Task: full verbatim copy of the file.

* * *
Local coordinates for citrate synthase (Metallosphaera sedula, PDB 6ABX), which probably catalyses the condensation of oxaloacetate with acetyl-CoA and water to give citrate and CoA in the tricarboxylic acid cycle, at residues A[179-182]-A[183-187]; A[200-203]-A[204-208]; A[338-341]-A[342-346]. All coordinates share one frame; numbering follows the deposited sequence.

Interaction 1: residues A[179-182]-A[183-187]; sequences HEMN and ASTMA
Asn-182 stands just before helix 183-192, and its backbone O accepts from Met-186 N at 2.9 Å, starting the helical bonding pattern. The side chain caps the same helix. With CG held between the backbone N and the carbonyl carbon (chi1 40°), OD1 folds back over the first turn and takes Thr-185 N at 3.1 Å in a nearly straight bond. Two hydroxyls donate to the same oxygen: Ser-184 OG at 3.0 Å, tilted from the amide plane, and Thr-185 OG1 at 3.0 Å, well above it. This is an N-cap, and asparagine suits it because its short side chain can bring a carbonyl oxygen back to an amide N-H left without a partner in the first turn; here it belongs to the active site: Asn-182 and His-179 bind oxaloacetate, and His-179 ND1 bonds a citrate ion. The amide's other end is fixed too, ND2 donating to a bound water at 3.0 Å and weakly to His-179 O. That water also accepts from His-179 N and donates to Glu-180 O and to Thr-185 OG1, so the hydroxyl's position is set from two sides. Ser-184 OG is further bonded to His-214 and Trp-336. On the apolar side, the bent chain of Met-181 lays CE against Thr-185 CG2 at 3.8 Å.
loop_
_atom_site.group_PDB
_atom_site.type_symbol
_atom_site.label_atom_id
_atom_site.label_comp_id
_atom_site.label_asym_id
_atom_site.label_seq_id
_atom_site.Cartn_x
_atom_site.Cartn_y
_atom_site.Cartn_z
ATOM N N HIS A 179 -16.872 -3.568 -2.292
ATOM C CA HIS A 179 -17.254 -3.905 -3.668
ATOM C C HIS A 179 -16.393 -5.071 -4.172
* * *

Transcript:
Local coordinates for citrate synthase (Metallosphaera sedula, PDB 6ABX), which probably catalyses the condensation of oxaloacetate with acetyl-CoA and water to give citrate and CoA in the tricarboxylic acid cycle, at residues A[179-182]-A[183-187]; A[200-203]-A[204-208]; A[338-341]-A[342-346]. All coordinates share one frame; numbering follows the deposited sequence.

Interaction 1: residues A[179-182]-A[183-187]; sequences HEMN and ASTMA
Asn-182 stands just before helix 183-192, and its backbone O accepts from Met-186 N at 2.9 Å, starting the helical bonding pattern. The side chain caps the same helix. With CG held between the backbone N and the carbonyl carbon (chi1 40°), OD1 folds back over the first turn and takes Thr-185 N at 3.1 Å in a nearly straight bond. Two hydroxyls donate to the same oxygen: Ser-184 OG at 3.0 Å, tilted from the amide plane, and Thr-185 OG1 at 3.0 Å, well above it. This is an N-cap, and asparagine suits it because its short side chain can bring a carbonyl oxygen back to an amide N-H left without a partner in the first turn; here it belongs to the active site: Asn-182 and His-179 bind oxaloacetate, and His-179 ND1 bonds a citrate ion. The amide's other end is fixed too, ND2 donating to a bound water at 3.0 Å and weakly to His-179 O. That water also accepts from His-179 N and donates to Glu-180 O and to Thr-185 OG1, so the hydroxyl's position is set from two sides. Ser-184 OG is further bonded to His-214 and Trp-336. On the apolar side, the bent chain of Met-181 lays CE against Thr-185 CG2 at 3.8 Å.
loop_
_atom_site.group_PDB
_atom_site.type_symbol
_atom_site.label_atom_id
_atom_site.label_comp_id
_atom_site.label_asym_id
_atom_site.label_seq_id
_atom_site.Cartn_x
_atom_site.Cartn_y
_atom_site.Cartn_z
ATOM N N HIS A 179 -16.872 -3.568 -2.292
ATOM C CA HIS A 179 -17.254 -3.905 -3.668
ATOM C C HIS A 179 -16.393 -5.071 -4.172